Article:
As countries increasingly vie to both achieve the highest levels of innovation-based economic growth and attract, grow, and scale innovative enterprises and industries, a growing number have turned to “innovation mercantilist” policies that seek to grow nations’ innovation-based firms and industries through policies such as local production requirements, export subsidies, weak intellectual property (IP) protection, discrimination against foreign firms, economy-specific technical requirements, and data localization requirements.
In the global race for technology leadership, many countries are resorting to “innovation mercantilism” to create unfair advantages for their local industries at the expense of foreign competitors. According to the latest edition of ITIF’s “Global Mercantilist Index,” China is in a class by itself on that front. Given the damage these mercantilist practices do to global innovation, the United States and other free-trading, rule-of-law nations must take stronger steps to push back.
The United States should partially disengage with the Chinese regime to combat its predatory economic practices, according to a recent report by Washington-based think tank The National Bureau of Asian Research. The U.S. administration should pursue defensive measures to stem the flow of critical technologies to China, and work on reaching a ceasefire in the nearly 16-month-long trade war, says the report, which was released Nov. 4.
As trade talks between Washington and Beijing intensified earlier this year, suspected Chinese hackers broke into an industry group for U.S. manufacturers that has helped shape President Donald Trump’s trade policies, according to two people familiar with the matter.
It has been a month since President Trump shook hands with Chinese vice premier Liu He in the Oval Office to signify that the United States and China had reached preliminary agreement on a "substantial phase one" trade deal. But negotiators from the two countries can't seem to translate that handshake into a written document--at least not one that Trump and Chinese leader Xi Jinping are willing to sign.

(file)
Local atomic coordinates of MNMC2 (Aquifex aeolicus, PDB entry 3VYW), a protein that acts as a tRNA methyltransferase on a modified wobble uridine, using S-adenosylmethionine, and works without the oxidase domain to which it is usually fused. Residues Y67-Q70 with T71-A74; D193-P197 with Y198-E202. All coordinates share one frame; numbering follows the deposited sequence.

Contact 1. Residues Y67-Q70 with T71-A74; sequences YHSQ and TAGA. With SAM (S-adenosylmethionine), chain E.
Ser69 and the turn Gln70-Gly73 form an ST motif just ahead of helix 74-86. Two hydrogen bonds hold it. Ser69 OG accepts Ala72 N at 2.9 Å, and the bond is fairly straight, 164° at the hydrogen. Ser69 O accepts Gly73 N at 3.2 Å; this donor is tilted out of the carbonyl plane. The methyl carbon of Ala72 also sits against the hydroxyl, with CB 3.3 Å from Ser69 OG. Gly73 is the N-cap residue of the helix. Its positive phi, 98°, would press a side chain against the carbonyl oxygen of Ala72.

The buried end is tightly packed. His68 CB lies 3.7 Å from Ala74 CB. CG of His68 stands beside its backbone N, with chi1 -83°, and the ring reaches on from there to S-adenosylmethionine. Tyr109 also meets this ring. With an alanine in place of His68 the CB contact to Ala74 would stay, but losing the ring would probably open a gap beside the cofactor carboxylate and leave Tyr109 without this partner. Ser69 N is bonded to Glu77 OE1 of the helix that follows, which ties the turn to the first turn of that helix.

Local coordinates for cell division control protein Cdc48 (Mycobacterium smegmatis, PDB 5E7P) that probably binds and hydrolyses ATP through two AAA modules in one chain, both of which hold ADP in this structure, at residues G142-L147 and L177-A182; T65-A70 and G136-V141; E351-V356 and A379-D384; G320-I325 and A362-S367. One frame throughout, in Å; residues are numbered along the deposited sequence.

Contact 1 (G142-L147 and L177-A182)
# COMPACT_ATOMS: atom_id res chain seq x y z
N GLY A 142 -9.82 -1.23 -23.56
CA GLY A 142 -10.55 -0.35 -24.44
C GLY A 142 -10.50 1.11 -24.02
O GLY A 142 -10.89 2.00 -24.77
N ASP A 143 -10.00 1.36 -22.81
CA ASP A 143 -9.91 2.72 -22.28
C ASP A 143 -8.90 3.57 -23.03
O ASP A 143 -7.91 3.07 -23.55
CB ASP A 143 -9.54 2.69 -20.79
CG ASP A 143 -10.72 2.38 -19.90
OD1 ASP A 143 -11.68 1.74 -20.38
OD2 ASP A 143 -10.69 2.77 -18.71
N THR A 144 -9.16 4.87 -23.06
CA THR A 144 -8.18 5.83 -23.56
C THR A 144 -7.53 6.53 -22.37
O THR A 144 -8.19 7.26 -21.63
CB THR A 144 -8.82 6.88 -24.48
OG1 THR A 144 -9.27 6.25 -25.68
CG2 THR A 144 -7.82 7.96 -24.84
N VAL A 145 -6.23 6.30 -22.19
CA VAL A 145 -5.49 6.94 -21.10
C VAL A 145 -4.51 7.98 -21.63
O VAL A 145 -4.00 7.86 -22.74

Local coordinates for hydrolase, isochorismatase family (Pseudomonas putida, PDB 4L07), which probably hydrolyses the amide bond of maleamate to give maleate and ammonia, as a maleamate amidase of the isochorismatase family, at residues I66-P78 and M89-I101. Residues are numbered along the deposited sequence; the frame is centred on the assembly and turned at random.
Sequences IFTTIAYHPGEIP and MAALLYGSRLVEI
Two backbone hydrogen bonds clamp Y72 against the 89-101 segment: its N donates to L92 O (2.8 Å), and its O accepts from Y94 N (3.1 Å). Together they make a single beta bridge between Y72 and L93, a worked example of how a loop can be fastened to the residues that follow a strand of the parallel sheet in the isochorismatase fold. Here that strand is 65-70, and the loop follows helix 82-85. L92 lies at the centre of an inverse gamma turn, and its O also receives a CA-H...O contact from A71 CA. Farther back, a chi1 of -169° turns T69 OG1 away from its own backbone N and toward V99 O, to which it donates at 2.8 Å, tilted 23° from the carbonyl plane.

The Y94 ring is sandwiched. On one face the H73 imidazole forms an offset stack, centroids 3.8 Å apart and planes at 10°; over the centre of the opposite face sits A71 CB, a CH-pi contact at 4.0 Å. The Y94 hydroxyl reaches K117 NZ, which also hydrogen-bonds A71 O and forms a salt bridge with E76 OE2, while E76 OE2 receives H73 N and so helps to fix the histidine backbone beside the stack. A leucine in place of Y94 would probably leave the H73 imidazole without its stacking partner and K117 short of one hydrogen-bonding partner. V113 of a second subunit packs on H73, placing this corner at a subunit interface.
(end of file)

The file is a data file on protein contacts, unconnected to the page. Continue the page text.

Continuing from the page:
The U.S. trade deficit fell 4.7% to $52.5 billion in September as the country recorded its first petroleum surplus, but overall imports and exports otherwise fell under the weight of rising global tariffs and a slowing world economy. The goods trade gap with China narrowed by $100 million to $31.6 billion, with exports to the country falling $800 million in September and imports from China falling $1.0 billion.
Intellectual property rules, which were cited in the US Section 301 investigation that launched the trade dispute, have emerged as a key point of contention between the two sides. President Donald Trump has said the partial agreement included unspecified commitments that would help protect American companies.
The US and China struck a partial trade deal on Friday, reaching a truce in their months-long trade war that’s rattled global markets and put President Donald Trump under pressure at home. Trump announced Friday that the two sides agreed on a “substantial phase one” of a trade deal after meeting with Chinese negotiators at the White House.
CNBC’s Jim Cramer said Tuesday that the Trump administration’s move to blacklist some Chinese tech companies will hinder its chances in negotiating a trade deal later this week. “They’re torpedoing the talks,” Cramer said on “Squawk Box.” “Anybody that is hopeful, their hopes are dashed.”
Singapore has overtaken the U.S. to become the most competitive nation in the world, according to the World Economic Forum (WEF). In its 2019 Global Competitiveness Report, the WEF measured the strength of 103 key indicators, such as inflation, digital skills and trade tariffs, across 141 countries.